[Ed. – Her parents must be so proud.]
In 2006, I joined a circle of Black Panthers and other minority activists. I went to weekly meetings in neighborhoods that white people avoided — South Bronx, Flatbush, and Bedford-Stuyvesant — accessorized with headscarves and painted wooden bangles. I had internal monologues about “our” struggle and protested against police brutality as if I, myself, were a victim of racial profiling.
I was 19, white, and experiencing a full-blown identity crisis, not unlike the one that probably jumpstarted Dolezal’s downward spiral into delusion. Like her, I empathize with marginalized groups, but I do so with the benefit of a Jew-fro.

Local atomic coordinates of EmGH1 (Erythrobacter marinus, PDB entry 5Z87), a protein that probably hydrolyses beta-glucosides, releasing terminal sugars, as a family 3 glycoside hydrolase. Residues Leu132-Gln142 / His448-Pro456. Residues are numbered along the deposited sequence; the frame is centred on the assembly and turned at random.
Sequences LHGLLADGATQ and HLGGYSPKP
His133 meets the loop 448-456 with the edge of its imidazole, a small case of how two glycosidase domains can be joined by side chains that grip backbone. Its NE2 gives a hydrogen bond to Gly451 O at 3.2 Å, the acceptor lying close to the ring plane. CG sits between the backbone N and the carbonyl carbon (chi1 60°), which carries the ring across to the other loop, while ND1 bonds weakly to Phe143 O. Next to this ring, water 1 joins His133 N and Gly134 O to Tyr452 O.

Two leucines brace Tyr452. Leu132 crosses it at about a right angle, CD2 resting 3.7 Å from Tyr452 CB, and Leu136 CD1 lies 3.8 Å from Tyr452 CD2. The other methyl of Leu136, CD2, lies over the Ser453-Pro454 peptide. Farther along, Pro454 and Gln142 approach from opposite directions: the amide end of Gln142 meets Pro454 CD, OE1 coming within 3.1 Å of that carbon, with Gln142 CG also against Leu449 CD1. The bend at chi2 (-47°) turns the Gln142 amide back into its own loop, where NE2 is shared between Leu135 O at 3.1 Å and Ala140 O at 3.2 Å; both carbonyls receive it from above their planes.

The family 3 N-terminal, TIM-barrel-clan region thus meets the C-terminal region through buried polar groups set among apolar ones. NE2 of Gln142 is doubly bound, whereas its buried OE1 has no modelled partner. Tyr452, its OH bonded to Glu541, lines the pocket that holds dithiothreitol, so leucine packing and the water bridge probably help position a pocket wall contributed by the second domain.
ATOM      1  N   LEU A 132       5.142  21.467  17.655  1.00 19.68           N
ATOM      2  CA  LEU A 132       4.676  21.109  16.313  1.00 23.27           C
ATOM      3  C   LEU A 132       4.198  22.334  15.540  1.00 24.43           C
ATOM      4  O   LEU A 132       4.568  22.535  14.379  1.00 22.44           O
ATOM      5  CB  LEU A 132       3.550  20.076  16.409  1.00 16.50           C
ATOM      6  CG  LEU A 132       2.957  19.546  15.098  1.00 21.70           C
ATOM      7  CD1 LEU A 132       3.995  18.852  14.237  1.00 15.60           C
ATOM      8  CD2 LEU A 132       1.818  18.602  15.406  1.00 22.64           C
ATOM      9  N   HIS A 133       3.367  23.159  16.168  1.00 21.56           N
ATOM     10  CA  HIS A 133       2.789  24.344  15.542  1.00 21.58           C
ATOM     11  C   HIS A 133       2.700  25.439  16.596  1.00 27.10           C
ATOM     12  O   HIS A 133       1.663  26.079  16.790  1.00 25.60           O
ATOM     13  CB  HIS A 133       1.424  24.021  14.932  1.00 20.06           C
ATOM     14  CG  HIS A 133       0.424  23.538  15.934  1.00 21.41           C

I look more like Rachel Dolezal in her “after” photos, except I was born this way. I have a naturally dark and kinky fro, skin that is a “medium-tan” at Sephora, and the kind of body proportions Sir-Mix-A-Lot paid tribute to in 1992. I am of Jewish descent, but strangers often think I am of mixed race. As a teenager, I played into that perception. I lived in Harlem, dated a Black Panther and hung a poster of Bob Marley smoking a joint in my studio apartment. But in reality, not only had I rarely faced discrimination, I often benefit from being what a Beverly Hills casting agent called “ethnically white” — someone whom everyone feels comfortable with.